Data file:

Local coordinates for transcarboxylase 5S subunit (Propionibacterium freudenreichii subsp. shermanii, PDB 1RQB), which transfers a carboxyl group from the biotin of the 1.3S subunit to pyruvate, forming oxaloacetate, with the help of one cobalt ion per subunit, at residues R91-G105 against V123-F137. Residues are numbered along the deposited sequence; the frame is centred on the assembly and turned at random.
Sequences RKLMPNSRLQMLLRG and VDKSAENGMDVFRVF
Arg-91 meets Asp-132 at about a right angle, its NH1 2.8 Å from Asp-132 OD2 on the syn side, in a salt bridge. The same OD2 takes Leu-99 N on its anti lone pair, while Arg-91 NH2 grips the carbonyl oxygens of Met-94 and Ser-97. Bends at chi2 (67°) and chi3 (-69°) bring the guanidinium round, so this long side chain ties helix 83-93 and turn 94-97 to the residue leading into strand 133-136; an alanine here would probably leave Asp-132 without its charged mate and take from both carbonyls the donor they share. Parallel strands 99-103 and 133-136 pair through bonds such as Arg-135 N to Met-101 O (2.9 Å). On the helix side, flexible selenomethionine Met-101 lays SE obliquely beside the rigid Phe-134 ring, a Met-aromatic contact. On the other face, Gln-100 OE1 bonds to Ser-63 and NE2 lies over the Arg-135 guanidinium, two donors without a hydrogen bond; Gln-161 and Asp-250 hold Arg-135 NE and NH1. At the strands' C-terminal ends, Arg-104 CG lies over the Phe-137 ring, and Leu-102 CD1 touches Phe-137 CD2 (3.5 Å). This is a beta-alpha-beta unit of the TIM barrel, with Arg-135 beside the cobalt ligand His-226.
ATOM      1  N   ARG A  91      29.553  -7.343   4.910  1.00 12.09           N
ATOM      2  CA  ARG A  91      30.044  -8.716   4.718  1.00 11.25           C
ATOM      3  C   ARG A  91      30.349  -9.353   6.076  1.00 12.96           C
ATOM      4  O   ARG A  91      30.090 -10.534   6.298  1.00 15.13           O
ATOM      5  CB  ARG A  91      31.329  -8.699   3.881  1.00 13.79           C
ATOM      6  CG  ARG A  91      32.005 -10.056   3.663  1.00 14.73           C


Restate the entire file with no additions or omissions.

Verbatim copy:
Local coordinates for transcarboxylase 5S subunit (Propionibacterium freudenreichii subsp. shermanii, PDB 1RQB), which transfers a carboxyl group from the biotin of the 1.3S subunit to pyruvate, forming oxaloacetate, with the help of one cobalt ion per subunit, at residues R91-G105 against V123-F137. Residues are numbered along the deposited sequence; the frame is centred on the assembly and turned at random.
Sequences RKLMPNSRLQMLLRG and VDKSAENGMDVFRVF
Arg-91 meets Asp-132 at about a right angle, its NH1 2.8 Å from Asp-132 OD2 on the syn side, in a salt bridge. The same OD2 takes Leu-99 N on its anti lone pair, while Arg-91 NH2 grips the carbonyl oxygens of Met-94 and Ser-97. Bends at chi2 (67°) and chi3 (-69°) bring the guanidinium round, so this long side chain ties helix 83-93 and turn 94-97 to the residue leading into strand 133-136; an alanine here would probably leave Asp-132 without its charged mate and take from both carbonyls the donor they share. Parallel strands 99-103 and 133-136 pair through bonds such as Arg-135 N to Met-101 O (2.9 Å). On the helix side, flexible selenomethionine Met-101 lays SE obliquely beside the rigid Phe-134 ring, a Met-aromatic contact. On the other face, Gln-100 OE1 bonds to Ser-63 and NE2 lies over the Arg-135 guanidinium, two donors without a hydrogen bond; Gln-161 and Asp-250 hold Arg-135 NE and NH1. At the strands' C-terminal ends, Arg-104 CG lies over the Phe-137 ring, and Leu-102 CD1 touches Phe-137 CD2 (3.5 Å). This is a beta-alpha-beta unit of the TIM barrel, with Arg-135 beside the cobalt ligand His-226.
ATOM      1  N   ARG A  91      29.553  -7.343   4.910  1.00 12.09           N
ATOM      2  CA  ARG A  91      30.044  -8.716   4.718  1.00 11.25           C
ATOM      3  C   ARG A  91      30.349  -9.353   6.076  1.00 12.96           C
ATOM      4  O   ARG A  91      30.090 -10.534   6.298  1.00 15.13           O
ATOM      5  CB  ARG A  91      31.329  -8.699   3.881  1.00 13.79           C
ATOM      6  CG  ARG A  91      32.005 -10.056   3.663  1.00 14.73           C